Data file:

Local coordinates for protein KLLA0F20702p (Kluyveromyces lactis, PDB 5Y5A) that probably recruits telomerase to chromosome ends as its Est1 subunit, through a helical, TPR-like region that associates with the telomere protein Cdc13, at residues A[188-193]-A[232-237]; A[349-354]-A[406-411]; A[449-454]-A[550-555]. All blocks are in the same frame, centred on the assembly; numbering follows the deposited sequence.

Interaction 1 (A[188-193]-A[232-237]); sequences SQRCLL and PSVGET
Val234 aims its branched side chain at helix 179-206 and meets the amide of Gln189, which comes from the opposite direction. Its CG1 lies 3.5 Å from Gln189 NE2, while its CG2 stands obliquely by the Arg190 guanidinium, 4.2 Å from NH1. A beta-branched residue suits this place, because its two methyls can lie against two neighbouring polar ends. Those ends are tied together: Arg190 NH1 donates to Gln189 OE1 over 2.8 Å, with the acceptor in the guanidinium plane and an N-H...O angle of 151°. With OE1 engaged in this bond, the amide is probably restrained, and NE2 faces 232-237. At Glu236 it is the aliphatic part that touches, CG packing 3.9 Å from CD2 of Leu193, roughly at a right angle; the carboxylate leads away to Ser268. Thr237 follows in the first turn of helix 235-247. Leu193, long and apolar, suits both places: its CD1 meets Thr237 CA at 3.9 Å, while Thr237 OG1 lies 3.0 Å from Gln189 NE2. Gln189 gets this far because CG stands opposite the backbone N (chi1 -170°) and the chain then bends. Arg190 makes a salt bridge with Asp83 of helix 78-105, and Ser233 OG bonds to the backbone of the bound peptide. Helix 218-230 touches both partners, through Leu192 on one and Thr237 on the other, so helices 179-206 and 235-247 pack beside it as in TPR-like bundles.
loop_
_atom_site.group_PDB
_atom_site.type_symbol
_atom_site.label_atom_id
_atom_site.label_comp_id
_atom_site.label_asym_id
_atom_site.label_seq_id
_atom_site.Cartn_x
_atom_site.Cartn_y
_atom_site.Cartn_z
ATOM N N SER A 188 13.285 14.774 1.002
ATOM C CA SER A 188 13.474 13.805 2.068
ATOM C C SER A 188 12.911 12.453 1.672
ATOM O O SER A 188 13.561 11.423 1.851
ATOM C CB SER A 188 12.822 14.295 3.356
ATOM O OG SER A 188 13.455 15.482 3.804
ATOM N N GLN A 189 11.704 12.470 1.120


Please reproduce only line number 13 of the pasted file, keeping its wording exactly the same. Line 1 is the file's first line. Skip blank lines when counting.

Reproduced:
_atom_site.Cartn_z